A temporary fifth character suffix to a symbol for a stock traded on Nasdaq, indicating that the issuer is delinquent in regulatory filings. The "E" suffix is currently only used for Over-the-Counter Bulletin Board (OTCBB) issues. For Nasdaq National Market and SmallCap securities, the "E" suffix has been replaced by the Financial Status Indicator field since February 2006.


Having used fifth character symbol suffixes such as "E" and "Q" (for bankruptcy situations) for many years, Nasdaq had considered expanding the temporary suffix for all listing deficiencies. However, Nasdaq decided against it because of complaints received over the years from traders and investors that the issue symbol changes made it difficult to track the trading history for a given security. Nasdaq therefore replaced the symbol suffixes with the Financial Status Indicator Field so as to ensure that market players had access to both financial status information and trading history for a given security.

  1. Nasdaq

    A global electronic marketplace for buying and selling securities, ...
  2. Fifth-Letter Identifier

    An additional letter added onto four-letter ticker symbols to ...
  3. Over-The-Counter Bulletin Board ...

    A regulated electronic trading service offered by the National ...
  4. Stock Symbol

    A unique series of letters assigned to a security for trading ...
  5. Ticker Symbol

    An arrangement of characters (usually letters) representing a ...
  6. Securities And Exchange Commission ...

    A government commission created by Congress to regulate the securities ...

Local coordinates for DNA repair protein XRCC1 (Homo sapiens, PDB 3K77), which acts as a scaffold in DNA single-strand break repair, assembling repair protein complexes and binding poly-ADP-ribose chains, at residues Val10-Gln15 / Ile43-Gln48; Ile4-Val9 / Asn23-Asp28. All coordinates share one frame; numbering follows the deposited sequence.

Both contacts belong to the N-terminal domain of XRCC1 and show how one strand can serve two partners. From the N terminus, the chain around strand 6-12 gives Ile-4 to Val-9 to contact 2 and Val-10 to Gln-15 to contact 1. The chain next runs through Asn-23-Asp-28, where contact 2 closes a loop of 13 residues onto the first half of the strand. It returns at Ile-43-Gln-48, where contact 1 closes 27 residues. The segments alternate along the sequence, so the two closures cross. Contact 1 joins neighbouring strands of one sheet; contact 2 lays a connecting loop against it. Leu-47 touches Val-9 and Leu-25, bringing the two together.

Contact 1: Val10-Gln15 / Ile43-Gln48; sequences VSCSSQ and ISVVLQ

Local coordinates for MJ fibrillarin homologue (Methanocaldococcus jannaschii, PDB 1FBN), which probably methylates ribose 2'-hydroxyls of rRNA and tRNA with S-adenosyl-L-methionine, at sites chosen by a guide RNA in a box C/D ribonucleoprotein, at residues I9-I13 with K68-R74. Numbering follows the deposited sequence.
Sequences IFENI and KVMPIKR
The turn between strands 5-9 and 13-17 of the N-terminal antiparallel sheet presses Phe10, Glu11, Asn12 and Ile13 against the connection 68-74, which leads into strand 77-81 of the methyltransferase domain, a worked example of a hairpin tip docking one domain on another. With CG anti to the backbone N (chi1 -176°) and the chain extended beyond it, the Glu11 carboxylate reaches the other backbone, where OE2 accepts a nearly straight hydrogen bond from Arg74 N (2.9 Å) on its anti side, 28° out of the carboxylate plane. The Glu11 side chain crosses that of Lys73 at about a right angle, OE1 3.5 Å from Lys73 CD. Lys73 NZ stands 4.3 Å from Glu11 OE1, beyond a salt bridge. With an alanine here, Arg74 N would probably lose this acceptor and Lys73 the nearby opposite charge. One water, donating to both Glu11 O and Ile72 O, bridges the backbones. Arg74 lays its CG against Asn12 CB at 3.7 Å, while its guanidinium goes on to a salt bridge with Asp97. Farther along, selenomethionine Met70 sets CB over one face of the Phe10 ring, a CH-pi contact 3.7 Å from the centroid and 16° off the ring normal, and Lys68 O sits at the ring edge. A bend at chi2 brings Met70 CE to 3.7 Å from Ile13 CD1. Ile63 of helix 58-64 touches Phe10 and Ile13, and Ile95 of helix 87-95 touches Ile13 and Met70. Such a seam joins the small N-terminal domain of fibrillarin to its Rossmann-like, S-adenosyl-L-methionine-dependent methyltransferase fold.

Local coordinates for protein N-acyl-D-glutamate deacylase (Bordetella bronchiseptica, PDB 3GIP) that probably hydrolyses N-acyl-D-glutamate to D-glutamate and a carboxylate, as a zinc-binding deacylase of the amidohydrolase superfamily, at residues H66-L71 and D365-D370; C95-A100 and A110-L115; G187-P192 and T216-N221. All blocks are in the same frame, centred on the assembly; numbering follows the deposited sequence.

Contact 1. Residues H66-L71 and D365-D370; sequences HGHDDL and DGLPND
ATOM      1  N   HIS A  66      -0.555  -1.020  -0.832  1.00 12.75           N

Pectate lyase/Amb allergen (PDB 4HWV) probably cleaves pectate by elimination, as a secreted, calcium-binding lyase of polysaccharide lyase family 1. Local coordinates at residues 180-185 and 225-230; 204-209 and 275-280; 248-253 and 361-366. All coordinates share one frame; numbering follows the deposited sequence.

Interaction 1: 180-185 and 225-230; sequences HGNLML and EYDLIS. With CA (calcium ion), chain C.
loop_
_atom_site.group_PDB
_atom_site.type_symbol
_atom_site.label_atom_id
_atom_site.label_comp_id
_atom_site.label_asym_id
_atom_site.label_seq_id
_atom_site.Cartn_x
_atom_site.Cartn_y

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  1. What are the fifth-letter identifiers on the Nasdaq?

    All of the companies traded on the Nasdaq have four-lettered tickers, which are representative of the actual company. For ... Read Full Answer >>
  2. Why do some stock symbols have three letters while others have four? What is the ...

    Stocks found on the New York and American Stock Exchange will normally have symbols with three letters or fewer. On the other ... Read Full Answer >>
  3. Where do penny stocks trade?

    Generally, penny stocks are traded through the use of the Over the Counter Bulletin Board (OTCBB) and through pink sheets. ... Read Full Answer >>
  4. Where can I buy penny stocks?

    Some penny stocks, those using the definition of trading for less than $5 per share, are traded on regular exchanges such ... Read Full Answer >>
  5. How does the stock market react to changes in the Federal Funds Rate?

    The stock market reacts to changes in the federal funds rate in various ways depending on where it is in the business cycle. ... Read Full Answer >>
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